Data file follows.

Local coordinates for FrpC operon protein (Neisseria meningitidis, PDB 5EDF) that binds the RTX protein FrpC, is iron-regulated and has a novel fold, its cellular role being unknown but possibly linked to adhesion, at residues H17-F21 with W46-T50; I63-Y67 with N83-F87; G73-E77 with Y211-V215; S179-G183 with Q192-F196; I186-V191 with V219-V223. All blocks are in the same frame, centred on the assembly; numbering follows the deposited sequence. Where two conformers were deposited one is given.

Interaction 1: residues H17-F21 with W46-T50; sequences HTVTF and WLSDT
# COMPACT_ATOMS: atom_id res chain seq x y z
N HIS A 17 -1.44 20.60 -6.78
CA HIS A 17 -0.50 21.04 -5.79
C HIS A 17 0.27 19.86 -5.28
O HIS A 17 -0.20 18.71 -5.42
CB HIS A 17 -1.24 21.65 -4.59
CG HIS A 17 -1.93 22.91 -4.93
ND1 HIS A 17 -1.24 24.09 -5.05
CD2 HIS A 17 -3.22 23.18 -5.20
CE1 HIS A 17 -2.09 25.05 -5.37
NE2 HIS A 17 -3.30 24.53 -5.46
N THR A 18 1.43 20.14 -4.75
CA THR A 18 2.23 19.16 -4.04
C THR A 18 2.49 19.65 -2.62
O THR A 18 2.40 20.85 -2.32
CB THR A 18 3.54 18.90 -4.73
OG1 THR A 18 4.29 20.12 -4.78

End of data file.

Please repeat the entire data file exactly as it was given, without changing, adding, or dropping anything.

Local coordinates for FrpC operon protein (Neisseria meningitidis, PDB 5EDF) that binds the RTX protein FrpC, is iron-regulated and has a novel fold, its cellular role being unknown but possibly linked to adhesion, at residues H17-F21 with W46-T50; I63-Y67 with N83-F87; G73-E77 with Y211-V215; S179-G183 with Q192-F196; I186-V191 with V219-V223. All blocks are in the same frame, centred on the assembly; numbering follows the deposited sequence. Where two conformers were deposited one is given.

Interaction 1: residues H17-F21 with W46-T50; sequences HTVTF and WLSDT
# COMPACT_ATOMS: atom_id res chain seq x y z
N HIS A 17 -1.44 20.60 -6.78
CA HIS A 17 -0.50 21.04 -5.79
C HIS A 17 0.27 19.86 -5.28
O HIS A 17 -0.20 18.71 -5.42
CB HIS A 17 -1.24 21.65 -4.59
CG HIS A 17 -1.93 22.91 -4.93
ND1 HIS A 17 -1.24 24.09 -5.05
CD2 HIS A 17 -3.22 23.18 -5.20
CE1 HIS A 17 -2.09 25.05 -5.37
NE2 HIS A 17 -3.30 24.53 -5.46
N THR A 18 1.43 20.14 -4.75
CA THR A 18 2.23 19.16 -4.04
C THR A 18 2.49 19.65 -2.62
O THR A 18 2.40 20.85 -2.32
CB THR A 18 3.54 18.90 -4.73
OG1 THR A 18 4.29 20.12 -4.78